“These rules do not reverse Christie’s rollbacks on stormwater, buffers, or wetlands. They still give preference for engineered controls like basins and outfall structures that can cause more erosion. DEP’s new Stormwater Management rule does not replace the nonstructural point system and requires most of BMP. Most of BMPs only work 50% of the time in ultimate situations. They do not work in areas with steep slopes or high groundwater. The rules do not deal with total suspended solids and do not have nutrient limits for nitrogen or phosphorus. They need to have those requirements in order to do TMDL.

“Non- point pollution is the biggest source of water pollution in New Jersey. This rule does not change the basic standard of the amount of water that can be adsorbed into the ground or cleanup of non-point pollution. It still has the same standards that do not work in New Jersey in the last 40 years. That is our largest source of pollution mostly because of runoff. We are seeing Barnegat Bay dying because of non point pollution and runoff. Dissolved oxygen levels are dropping due to high levels of nutrients from stormwater, resulting in algae blooms. We have to address the stormwater management and nonpoint source pollution issues in the Bay otherwise we are going to turn the Barnegat Bay into the state’s largest stormwater detention basin as the Bay continues to die.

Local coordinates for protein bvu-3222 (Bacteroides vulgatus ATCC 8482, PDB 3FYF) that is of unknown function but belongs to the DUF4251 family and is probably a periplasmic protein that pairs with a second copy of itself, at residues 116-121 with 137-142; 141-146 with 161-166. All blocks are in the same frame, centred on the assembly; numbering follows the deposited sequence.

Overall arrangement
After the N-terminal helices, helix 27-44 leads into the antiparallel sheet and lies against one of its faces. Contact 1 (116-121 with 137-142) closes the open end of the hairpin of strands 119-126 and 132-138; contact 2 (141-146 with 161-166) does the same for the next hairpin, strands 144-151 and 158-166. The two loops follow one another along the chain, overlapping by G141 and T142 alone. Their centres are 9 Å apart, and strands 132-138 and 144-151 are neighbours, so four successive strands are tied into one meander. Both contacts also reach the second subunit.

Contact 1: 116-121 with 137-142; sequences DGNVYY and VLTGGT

“DEP is just taking the broken current system and adding some green amendments. This is really green cover for a rule that will cause more flooding and water pollution. The rule has a few positives but overall does nothing to change the status quo of pointless non-pollution.  It also does not deal or address storm impacts from pipelines or industrial compressor stations. The biggest source of pollution we face is nonpoint pollution and we need to retrofit our stormwater basins to protect our waterways, while revitalizing our waterfront neighborhoods and communities. DEP’s first rule is still a Christie rule that also has nothing to do with climate change, sea level rise, and will add just add more flooding. This rule just create more pointless non-point pollution,” said Jeff Tittel, Director of the New Jersey Sierra Club.